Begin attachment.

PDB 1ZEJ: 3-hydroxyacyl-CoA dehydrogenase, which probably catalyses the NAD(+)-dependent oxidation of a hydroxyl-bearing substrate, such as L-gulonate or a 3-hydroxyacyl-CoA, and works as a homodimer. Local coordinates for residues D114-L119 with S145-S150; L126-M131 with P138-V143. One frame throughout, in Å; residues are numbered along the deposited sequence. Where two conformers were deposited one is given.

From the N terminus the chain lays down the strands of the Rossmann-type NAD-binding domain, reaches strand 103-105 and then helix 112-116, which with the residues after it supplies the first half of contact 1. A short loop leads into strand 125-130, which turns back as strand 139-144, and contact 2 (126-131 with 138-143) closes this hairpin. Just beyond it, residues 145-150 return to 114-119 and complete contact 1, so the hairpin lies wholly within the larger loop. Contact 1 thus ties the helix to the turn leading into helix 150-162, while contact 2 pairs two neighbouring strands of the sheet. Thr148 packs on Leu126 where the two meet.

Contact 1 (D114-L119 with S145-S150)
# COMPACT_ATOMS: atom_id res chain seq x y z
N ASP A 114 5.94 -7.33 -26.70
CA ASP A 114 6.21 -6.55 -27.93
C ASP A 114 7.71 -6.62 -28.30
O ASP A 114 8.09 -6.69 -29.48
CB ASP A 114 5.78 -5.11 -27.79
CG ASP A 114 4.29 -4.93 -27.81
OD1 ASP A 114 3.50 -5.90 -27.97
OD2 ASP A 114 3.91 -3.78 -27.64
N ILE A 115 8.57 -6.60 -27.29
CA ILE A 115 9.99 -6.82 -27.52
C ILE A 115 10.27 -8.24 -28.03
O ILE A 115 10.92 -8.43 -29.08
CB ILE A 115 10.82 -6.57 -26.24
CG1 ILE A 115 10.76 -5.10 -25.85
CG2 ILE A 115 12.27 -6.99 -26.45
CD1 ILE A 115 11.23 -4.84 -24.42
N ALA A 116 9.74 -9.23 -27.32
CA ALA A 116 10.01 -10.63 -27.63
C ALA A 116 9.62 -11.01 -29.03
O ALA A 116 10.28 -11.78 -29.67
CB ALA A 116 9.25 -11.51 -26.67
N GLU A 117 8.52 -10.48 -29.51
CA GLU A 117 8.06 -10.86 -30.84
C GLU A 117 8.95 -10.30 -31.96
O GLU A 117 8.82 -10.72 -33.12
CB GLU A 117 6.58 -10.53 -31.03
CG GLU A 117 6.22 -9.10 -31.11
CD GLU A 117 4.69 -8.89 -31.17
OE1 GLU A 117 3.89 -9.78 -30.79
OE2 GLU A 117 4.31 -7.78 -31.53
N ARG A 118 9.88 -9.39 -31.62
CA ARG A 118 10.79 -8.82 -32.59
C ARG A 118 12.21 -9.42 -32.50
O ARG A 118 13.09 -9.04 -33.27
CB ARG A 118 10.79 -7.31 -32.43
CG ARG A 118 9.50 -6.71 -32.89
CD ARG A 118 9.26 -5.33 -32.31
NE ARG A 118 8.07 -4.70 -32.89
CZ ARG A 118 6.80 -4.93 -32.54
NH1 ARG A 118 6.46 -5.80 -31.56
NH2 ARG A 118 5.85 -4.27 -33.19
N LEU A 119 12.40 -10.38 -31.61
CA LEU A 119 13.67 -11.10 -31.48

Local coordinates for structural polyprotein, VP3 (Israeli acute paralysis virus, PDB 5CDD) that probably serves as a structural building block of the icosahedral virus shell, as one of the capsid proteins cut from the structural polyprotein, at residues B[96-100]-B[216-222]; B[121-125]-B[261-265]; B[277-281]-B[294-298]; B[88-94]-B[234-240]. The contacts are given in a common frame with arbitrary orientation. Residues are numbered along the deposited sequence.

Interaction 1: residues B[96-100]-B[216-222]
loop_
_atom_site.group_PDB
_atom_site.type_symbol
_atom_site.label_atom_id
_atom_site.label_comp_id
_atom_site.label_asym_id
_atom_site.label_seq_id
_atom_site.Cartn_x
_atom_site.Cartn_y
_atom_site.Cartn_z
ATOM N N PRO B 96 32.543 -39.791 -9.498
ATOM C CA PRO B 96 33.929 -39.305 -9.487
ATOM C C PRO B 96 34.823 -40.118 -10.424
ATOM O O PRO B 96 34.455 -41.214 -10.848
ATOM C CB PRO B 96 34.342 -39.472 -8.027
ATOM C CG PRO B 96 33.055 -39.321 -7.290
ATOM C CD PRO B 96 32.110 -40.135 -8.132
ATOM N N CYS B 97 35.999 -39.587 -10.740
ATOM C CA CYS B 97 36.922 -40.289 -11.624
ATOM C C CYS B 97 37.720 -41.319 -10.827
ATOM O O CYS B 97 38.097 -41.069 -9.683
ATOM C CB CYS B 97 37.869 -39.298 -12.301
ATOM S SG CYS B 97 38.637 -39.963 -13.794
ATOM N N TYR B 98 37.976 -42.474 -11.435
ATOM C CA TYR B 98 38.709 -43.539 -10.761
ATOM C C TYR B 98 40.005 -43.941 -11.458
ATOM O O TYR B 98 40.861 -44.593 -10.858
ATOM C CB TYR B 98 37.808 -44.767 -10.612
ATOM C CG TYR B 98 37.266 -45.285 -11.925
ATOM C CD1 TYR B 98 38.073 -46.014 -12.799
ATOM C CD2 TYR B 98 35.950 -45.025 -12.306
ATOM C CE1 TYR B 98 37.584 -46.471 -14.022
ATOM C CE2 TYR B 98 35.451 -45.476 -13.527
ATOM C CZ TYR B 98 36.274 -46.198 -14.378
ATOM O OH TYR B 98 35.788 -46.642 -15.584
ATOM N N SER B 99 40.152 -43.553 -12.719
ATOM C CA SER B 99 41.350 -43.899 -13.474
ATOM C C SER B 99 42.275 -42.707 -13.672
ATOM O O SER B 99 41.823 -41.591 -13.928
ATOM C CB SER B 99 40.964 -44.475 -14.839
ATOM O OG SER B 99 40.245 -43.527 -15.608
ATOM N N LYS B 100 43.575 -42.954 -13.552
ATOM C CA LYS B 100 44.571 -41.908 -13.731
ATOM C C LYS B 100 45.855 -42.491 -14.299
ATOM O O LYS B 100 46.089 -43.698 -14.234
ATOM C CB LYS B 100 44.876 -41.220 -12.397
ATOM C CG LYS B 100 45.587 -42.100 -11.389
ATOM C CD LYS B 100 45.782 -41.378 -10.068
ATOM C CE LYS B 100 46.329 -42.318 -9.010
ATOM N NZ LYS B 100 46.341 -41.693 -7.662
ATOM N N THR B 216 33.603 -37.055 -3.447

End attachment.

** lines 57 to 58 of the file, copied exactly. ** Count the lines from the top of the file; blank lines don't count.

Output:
_atom_site.Cartn_x
_atom_site.Cartn_y